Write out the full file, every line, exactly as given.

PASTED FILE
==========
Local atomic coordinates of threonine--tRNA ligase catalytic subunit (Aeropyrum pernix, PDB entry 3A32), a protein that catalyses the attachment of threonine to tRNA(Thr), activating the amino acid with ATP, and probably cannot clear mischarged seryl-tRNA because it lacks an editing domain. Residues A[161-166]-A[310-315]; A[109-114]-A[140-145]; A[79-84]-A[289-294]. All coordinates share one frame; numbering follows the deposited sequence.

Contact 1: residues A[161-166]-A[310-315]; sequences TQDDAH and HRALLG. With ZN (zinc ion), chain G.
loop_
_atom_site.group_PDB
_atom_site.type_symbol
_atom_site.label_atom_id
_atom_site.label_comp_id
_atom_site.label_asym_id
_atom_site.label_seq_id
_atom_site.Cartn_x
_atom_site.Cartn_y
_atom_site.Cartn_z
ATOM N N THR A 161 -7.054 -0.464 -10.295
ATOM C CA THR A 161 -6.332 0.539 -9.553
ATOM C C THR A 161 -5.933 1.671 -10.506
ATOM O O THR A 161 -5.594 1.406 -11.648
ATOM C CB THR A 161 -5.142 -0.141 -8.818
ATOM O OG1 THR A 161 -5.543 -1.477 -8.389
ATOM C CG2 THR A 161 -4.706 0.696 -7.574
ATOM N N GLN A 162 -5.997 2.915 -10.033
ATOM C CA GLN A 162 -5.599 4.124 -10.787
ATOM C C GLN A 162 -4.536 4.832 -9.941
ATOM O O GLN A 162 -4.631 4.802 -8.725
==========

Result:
Local atomic coordinates of threonine--tRNA ligase catalytic subunit (Aeropyrum pernix, PDB entry 3A32), a protein that catalyses the attachment of threonine to tRNA(Thr), activating the amino acid with ATP, and probably cannot clear mischarged seryl-tRNA because it lacks an editing domain. Residues A[161-166]-A[310-315]; A[109-114]-A[140-145]; A[79-84]-A[289-294]. All coordinates share one frame; numbering follows the deposited sequence.

Contact 1: residues A[161-166]-A[310-315]; sequences TQDDAH and HRALLG. With ZN (zinc ion), chain G.
loop_
_atom_site.group_PDB
_atom_site.type_symbol
_atom_site.label_atom_id
_atom_site.label_comp_id
_atom_site.label_asym_id
_atom_site.label_seq_id
_atom_site.Cartn_x
_atom_site.Cartn_y
_atom_site.Cartn_z
ATOM N N THR A 161 -7.054 -0.464 -10.295
ATOM C CA THR A 161 -6.332 0.539 -9.553
ATOM C C THR A 161 -5.933 1.671 -10.506
ATOM O O THR A 161 -5.594 1.406 -11.648
ATOM C CB THR A 161 -5.142 -0.141 -8.818
ATOM O OG1 THR A 161 -5.543 -1.477 -8.389
ATOM C CG2 THR A 161 -4.706 0.696 -7.574
ATOM N N GLN A 162 -5.997 2.915 -10.033
ATOM C CA GLN A 162 -5.599 4.124 -10.787
ATOM C C GLN A 162 -4.536 4.832 -9.941
ATOM O O GLN A 162 -4.631 4.802 -8.725